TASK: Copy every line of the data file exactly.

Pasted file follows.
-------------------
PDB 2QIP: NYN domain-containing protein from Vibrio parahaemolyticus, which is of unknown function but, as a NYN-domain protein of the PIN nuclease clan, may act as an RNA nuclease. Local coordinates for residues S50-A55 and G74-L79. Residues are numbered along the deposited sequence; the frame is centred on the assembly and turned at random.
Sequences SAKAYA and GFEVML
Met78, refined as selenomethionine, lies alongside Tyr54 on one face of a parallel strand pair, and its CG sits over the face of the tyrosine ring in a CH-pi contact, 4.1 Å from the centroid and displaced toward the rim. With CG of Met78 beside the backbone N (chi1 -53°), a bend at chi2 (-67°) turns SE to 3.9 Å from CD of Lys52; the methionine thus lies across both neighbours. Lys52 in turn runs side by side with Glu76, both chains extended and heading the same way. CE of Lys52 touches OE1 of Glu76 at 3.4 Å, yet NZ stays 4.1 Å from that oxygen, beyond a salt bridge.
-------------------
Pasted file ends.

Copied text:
PDB 2QIP: NYN domain-containing protein from Vibrio parahaemolyticus, which is of unknown function but, as a NYN-domain protein of the PIN nuclease clan, may act as an RNA nuclease. Local coordinates for residues S50-A55 and G74-L79. Residues are numbered along the deposited sequence; the frame is centred on the assembly and turned at random.
Sequences SAKAYA and GFEVML
Met78, refined as selenomethionine, lies alongside Tyr54 on one face of a parallel strand pair, and its CG sits over the face of the tyrosine ring in a CH-pi contact, 4.1 Å from the centroid and displaced toward the rim. With CG of Met78 beside the backbone N (chi1 -53°), a bend at chi2 (-67°) turns SE to 3.9 Å from CD of Lys52; the methionine thus lies across both neighbours. Lys52 in turn runs side by side with Glu76, both chains extended and heading the same way. CE of Lys52 touches OE1 of Glu76 at 3.4 Å, yet NZ stays 4.1 Å from that oxygen, beyond a salt bridge.